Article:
Vision problems after concussion

January 6, 2017, Wolters Kluwer Health

Vision problems are a common and sometimes lasting consequence of head injuries—from children and teens with sports-related concussions to military personnel with combat-related traumatic brain injury (TBI). New research and perspectives on TBI and vision are presented in the January feature issue of Optometry and Vision Science, official journal of the American Academy of Optometry.

Visual dysfunction after TBI can take many forms and can contribute to lasting disability following . The feature issue articles add to the growing body of evidence showing important connections between the visual system and brain dysfunction following head injuries. The new research also shows similarities between sports concussions and more severe blast injuries experienced by military service personnel—confirming that an ongoing commitment to TBI research can have far-reaching benefits.

New Insights on Vision Problems after Civilian and Military TBI

Post-concussion visual dysfunction can occur on its own or in association with vestibular dysfunction (balance problems or dizziness). A study led by Mark W. Swanson, OD, MSPH, FAAO, of Children's of Alabama, Birmingham, evaluated the relationship between vision symptoms and in children with concussion. The study included 276 children and adolescents with multiple post-concussion symptoms lasting ten days or longer.

A median of three weeks after concussion, 46 percent of the patients had vision symptoms while 29 percent had academic difficulties. Academic problems were twice as likely for children with vision or hearing problems, and 20 times more likely for those with difficulty concentrating.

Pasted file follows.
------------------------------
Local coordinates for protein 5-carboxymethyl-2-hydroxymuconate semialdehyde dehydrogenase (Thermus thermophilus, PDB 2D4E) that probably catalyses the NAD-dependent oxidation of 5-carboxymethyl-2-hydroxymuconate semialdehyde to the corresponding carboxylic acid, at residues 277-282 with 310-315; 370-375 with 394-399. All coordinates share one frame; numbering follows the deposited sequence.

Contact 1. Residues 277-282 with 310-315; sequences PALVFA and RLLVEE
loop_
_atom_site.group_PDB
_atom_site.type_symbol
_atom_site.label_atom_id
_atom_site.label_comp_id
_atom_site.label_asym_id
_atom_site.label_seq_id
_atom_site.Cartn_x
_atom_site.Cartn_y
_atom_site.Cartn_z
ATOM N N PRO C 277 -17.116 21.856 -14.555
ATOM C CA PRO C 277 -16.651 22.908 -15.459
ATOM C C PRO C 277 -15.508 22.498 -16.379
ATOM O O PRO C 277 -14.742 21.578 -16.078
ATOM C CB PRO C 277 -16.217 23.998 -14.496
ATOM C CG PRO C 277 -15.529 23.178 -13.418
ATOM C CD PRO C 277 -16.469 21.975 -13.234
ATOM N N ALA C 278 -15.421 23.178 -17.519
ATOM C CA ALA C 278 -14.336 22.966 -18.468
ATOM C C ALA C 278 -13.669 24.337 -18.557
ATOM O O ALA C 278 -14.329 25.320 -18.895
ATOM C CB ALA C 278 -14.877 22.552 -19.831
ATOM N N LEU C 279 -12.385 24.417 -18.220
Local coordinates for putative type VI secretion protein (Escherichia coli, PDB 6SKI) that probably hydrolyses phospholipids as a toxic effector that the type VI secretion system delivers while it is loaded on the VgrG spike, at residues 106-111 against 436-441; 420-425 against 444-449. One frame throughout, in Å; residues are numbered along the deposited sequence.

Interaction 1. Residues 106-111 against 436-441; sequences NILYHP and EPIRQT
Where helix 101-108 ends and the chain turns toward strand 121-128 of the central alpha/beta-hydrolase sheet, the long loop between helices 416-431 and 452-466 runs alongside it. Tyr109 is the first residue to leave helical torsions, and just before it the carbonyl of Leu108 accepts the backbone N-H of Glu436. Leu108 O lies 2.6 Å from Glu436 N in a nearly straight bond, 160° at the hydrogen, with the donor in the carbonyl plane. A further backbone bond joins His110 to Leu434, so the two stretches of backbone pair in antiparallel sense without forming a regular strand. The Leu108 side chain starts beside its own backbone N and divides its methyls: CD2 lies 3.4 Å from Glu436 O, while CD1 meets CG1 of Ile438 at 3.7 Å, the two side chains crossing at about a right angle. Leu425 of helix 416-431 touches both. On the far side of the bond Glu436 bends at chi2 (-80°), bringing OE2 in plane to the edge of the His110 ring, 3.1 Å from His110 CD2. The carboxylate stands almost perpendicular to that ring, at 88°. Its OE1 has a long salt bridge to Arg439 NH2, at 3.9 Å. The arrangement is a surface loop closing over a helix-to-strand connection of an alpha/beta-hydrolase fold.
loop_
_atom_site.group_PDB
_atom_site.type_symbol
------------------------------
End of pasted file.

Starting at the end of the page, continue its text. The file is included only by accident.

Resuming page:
Among patients who still had post-concussion symptoms after 30 days, the risk of academic problems was three times higher for those with vision symptoms and 15 times higher for those with difficulty concentrating. The authors believe that vision assessment should be part of "return to learn" strategies for children with lasting symptoms after concussion.

A study led by José E. Capó-Aponte, OD, PhD, FAAO of the US Army Aeromedical Research Laboratory assessed the rate of visual dysfunction in 500 military personnel with two types of mild TBI. About two-thirds had blast-related TBI, most often caused by improvised explosive devices. The rest had nonblast-related TBI, with causes such as falls or blunt force.

Nearly one-third of patients had significant visual problems and symptoms one year after injury—whether they had blast-related or nonblast-related TBI. Eye pain was more common in the early stages, while double vision (diplopia) was more frequent later on. The findings highlight the need for ongoing vision rehabilitation care for veterans with TBI. They also suggest that visual problems resulting from civilian TBI—which is rarely blast-related—are similar to those after blast-related military TBI.

In an invited commentary, James F. Jorkasky of the National Alliance for Eye and Vision Research and vision rehabilitation expert Gregory L. Goodrich, PhD, FAAO, discuss the importance of continued research into problems after head trauma. Since 2009, Congress has provided annual funding for a dedicated Vision Research Program.

Recognizing the potentially severe impact of concussions—especially repeated concussions—has led to basic research to better understand the visual consequences of TBI, as well as "translational" research to apply those findings to clinical care. The authors write: "Although Vision Program Research immediately addresses deployment-related eye injuries, what it discovers could ultimately apply to civilian eye trauma from accidents and to visual implications from TBIs or sports-related concussive injuries."